Controlling Allergens: Pollen
Constant exposure to allergens means constant allergy symptoms. That’s why it's important to control or stay away from the allergens that cause your symptoms. If you are allergic to pollen, the tips below may help. The more you do to keep away from allergens, the better you’ll feel.
The pollen that causes allergies is often not the pollen carried from plant to plant by insects such as butterflies and bees. The types of pollen that most often cause allergies are made by plants (trees, grasses, and weeds) that don't have flowers. These plants make small, light, dry pollen granules. These are easily spread by the wind. They may even spread to places that have few plants, such as urban areas.
Below are some tips to help you limit your exposure to pollen:
Check pollen counts and don't spend a lot of time outdoors when counts are high. Pollen counts tend to be higher during warm, dry weather. They also tend to be higher during early morning and late afternoon hours. In some areas, daily pollen counts are reported in the paper and on the radio. Daily pollen tracking apps can also be downloaded to electronic devices.
After spending time outdoors, bathe or shower, wash your hair, and change your clothes. Putt these clothes in a part of the house near the door. This helps to reduce bringing pollen into the bedroom.
Stay indoors as much as you can on windy days.
Keep windows closed and air conditioning on, if possible, in your car and your home. Air conditioners filter air and also dehumidify. Change your air conditioning filters regularly.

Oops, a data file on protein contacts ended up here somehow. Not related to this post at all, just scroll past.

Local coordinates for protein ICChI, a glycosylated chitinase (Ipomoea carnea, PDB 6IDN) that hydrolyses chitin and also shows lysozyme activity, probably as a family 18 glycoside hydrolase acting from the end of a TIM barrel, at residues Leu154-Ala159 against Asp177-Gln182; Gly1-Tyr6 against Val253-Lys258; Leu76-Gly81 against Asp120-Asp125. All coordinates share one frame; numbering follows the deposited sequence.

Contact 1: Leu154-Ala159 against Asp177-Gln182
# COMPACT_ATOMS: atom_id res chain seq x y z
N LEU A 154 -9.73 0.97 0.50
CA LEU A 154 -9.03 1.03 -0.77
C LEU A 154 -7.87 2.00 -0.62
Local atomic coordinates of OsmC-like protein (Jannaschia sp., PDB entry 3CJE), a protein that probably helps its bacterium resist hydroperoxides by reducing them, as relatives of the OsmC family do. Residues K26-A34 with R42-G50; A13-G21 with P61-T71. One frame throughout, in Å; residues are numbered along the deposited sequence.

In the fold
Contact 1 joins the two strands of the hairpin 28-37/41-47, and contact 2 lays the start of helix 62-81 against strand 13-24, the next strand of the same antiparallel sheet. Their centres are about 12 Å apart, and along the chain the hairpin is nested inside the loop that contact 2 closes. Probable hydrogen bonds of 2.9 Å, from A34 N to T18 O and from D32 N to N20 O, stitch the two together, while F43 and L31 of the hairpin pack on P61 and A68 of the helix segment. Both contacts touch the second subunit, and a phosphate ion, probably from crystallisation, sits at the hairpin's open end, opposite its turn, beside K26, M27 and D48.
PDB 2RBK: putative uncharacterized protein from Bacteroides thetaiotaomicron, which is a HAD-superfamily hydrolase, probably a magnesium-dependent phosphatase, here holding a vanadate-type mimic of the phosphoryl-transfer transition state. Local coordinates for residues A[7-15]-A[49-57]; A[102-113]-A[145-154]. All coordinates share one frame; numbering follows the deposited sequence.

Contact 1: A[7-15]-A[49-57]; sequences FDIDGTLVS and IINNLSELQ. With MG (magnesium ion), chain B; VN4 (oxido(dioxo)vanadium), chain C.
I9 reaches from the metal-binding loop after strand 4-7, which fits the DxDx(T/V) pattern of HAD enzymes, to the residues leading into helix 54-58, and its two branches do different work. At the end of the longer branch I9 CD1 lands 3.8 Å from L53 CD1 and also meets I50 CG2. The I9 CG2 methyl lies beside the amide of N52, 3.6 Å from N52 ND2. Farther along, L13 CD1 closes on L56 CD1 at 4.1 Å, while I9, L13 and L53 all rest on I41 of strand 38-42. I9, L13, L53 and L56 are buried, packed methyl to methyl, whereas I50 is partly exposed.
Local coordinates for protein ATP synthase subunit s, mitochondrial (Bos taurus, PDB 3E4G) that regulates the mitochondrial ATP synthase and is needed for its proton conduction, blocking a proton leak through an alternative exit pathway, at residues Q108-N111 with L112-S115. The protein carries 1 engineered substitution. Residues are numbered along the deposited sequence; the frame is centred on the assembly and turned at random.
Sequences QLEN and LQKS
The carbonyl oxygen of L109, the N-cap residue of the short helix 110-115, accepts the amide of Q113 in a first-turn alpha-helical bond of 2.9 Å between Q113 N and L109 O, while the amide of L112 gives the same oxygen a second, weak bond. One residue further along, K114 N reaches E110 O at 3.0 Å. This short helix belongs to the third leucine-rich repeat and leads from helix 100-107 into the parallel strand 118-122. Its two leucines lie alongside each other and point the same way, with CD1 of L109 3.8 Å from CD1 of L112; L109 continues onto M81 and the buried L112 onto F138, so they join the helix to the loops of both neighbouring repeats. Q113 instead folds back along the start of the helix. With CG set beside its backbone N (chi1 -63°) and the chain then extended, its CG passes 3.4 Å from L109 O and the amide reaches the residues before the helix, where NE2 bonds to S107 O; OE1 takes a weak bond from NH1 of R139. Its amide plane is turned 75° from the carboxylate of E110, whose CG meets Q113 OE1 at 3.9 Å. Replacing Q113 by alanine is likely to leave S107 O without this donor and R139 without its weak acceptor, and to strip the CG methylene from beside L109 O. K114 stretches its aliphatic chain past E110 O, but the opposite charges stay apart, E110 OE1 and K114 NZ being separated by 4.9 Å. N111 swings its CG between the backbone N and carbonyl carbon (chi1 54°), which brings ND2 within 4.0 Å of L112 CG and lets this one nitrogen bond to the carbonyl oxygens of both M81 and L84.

Have someone else do gardening, yard work, or other outdoor chores. Masks are available if you have to be outdoors.
When your allergies are at their worst each year, try getting away to a place where your allergies won’t bother you as much. This might be a time to try to plan a vacation. Or to visit a friend or relative.
Talk with your healthcare provider about medicines that can help. Ask if it may be helpful to see an allergist.
Pollen allergy is seasonal
People have allergies only when the pollen to which they are allergic is in the air. Each plant pollinates more or less the same from year to year. Exactly when a plant starts to pollinate depends on geographical location, not the weather. In mild areas, trees pollinate in the spring, grass in the middle of the warm season, and weeds in the fall leading up to the first frost. In warm places, pollination can occur any time of year.
The National Allergy Bureau (NAB) records pollen and mold levels from certified stations throughout the U.S. Track your geographic area by going to: www.aaaai.org/nab